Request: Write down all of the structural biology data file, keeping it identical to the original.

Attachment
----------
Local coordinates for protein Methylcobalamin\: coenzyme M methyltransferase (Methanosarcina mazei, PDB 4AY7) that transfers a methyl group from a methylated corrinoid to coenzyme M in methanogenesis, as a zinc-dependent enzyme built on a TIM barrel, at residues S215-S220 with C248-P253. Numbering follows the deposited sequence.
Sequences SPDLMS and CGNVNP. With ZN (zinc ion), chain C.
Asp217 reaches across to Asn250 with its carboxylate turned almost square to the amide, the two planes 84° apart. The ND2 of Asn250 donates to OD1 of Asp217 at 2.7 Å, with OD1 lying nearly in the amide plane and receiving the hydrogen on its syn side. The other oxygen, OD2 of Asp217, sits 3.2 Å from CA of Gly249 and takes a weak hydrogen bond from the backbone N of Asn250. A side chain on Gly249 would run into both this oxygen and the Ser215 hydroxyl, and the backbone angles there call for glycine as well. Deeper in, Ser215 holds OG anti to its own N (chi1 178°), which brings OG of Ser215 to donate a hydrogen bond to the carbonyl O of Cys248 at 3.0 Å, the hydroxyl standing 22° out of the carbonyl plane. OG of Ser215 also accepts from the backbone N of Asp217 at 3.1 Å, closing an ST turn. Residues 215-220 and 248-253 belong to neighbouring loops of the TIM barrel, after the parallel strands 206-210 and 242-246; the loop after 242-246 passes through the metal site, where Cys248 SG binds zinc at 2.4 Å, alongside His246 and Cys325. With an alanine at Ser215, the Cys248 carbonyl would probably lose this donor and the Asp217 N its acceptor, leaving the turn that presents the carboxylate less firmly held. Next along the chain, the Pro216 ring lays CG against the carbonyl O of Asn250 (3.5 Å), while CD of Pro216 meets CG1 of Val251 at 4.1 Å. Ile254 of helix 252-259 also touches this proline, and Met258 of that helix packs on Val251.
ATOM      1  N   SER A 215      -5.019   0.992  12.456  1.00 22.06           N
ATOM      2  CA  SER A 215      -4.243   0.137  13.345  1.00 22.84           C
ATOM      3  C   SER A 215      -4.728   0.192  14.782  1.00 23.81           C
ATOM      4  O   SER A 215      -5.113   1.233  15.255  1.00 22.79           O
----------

Local coordinates for protein Methylcobalamin\: coenzyme M methyltransferase (Methanosarcina mazei, PDB 4AY7) that transfers a methyl group from a methylated corrinoid to coenzyme M in methanogenesis, as a zinc-dependent enzyme built on a TIM barrel, at residues S215-S220 with C248-P253. Numbering follows the deposited sequence.
Sequences SPDLMS and CGNVNP. With ZN (zinc ion), chain C.
Asp217 reaches across to Asn250 with its carboxylate turned almost square to the amide, the two planes 84° apart. The ND2 of Asn250 donates to OD1 of Asp217 at 2.7 Å, with OD1 lying nearly in the amide plane and receiving the hydrogen on its syn side. The other oxygen, OD2 of Asp217, sits 3.2 Å from CA of Gly249 and takes a weak hydrogen bond from the backbone N of Asn250. A side chain on Gly249 would run into both this oxygen and the Ser215 hydroxyl, and the backbone angles there call for glycine as well. Deeper in, Ser215 holds OG anti to its own N (chi1 178°), which brings OG of Ser215 to donate a hydrogen bond to the carbonyl O of Cys248 at 3.0 Å, the hydroxyl standing 22° out of the carbonyl plane. OG of Ser215 also accepts from the backbone N of Asp217 at 3.1 Å, closing an ST turn. Residues 215-220 and 248-253 belong to neighbouring loops of the TIM barrel, after the parallel strands 206-210 and 242-246; the loop after 242-246 passes through the metal site, where Cys248 SG binds zinc at 2.4 Å, alongside His246 and Cys325. With an alanine at Ser215, the Cys248 carbonyl would probably lose this donor and the Asp217 N its acceptor, leaving the turn that presents the carboxylate less firmly held. Next along the chain, the Pro216 ring lays CG against the carbonyl O of Asn250 (3.5 Å), while CD of Pro216 meets CG1 of Val251 at 4.1 Å. Ile254 of helix 252-259 also touches this proline, and Met258 of that helix packs on Val251.
ATOM      1  N   SER A 215      -5.019   0.992  12.456  1.00 22.06           N
ATOM      2  CA  SER A 215      -4.243   0.137  13.345  1.00 22.84           C
ATOM      3  C   SER A 215      -4.728   0.192  14.782  1.00 23.81           C
ATOM      4  O   SER A 215      -5.113   1.233  15.255  1.00 22.79           O